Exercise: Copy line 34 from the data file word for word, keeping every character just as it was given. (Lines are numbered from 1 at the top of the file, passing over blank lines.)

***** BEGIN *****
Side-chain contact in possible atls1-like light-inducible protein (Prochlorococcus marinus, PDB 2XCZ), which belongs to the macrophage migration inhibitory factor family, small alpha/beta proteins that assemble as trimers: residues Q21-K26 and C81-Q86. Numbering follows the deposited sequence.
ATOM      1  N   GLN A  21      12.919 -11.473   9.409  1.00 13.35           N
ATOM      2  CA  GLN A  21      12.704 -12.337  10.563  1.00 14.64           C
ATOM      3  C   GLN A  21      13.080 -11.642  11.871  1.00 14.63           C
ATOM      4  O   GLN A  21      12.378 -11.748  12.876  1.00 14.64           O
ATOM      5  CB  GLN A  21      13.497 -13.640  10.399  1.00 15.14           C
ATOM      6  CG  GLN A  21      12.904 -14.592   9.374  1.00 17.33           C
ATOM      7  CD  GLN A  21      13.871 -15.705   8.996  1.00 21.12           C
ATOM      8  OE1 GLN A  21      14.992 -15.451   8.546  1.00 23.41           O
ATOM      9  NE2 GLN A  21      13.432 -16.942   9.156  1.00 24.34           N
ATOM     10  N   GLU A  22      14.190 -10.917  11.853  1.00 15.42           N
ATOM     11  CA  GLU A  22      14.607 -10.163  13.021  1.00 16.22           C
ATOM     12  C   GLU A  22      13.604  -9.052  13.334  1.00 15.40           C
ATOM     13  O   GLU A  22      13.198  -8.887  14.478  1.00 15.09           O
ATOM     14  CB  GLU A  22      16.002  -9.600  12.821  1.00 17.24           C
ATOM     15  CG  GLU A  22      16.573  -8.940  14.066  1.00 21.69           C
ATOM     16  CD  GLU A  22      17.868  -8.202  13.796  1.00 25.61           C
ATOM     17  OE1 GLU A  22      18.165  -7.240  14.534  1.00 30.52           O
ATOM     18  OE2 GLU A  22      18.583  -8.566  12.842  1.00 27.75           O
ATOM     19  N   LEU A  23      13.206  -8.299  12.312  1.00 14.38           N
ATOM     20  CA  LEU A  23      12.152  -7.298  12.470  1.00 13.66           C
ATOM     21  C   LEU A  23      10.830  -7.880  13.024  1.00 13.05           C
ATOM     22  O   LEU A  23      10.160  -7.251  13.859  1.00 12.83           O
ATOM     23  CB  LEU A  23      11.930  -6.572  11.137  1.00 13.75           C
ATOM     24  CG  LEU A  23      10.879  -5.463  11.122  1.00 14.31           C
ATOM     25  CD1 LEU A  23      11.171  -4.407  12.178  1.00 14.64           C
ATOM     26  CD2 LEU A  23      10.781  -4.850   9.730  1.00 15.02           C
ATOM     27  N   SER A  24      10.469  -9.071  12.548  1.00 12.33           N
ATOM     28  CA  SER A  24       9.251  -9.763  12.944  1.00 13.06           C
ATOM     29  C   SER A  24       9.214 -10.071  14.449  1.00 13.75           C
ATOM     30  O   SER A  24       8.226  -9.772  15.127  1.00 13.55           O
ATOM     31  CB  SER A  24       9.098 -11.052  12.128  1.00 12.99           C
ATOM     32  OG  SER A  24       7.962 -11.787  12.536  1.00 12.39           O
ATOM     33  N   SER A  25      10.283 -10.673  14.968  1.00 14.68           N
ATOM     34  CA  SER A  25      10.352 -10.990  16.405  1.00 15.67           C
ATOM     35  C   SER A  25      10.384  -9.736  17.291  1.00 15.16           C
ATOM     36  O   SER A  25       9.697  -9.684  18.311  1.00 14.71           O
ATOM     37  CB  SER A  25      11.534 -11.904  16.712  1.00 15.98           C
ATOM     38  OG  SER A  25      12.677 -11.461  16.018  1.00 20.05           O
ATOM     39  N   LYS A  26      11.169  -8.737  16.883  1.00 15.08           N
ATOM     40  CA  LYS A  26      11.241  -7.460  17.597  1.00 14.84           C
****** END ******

ATOM     33  N   SER A  25      10.283 -10.673  14.968  1.00 14.68           N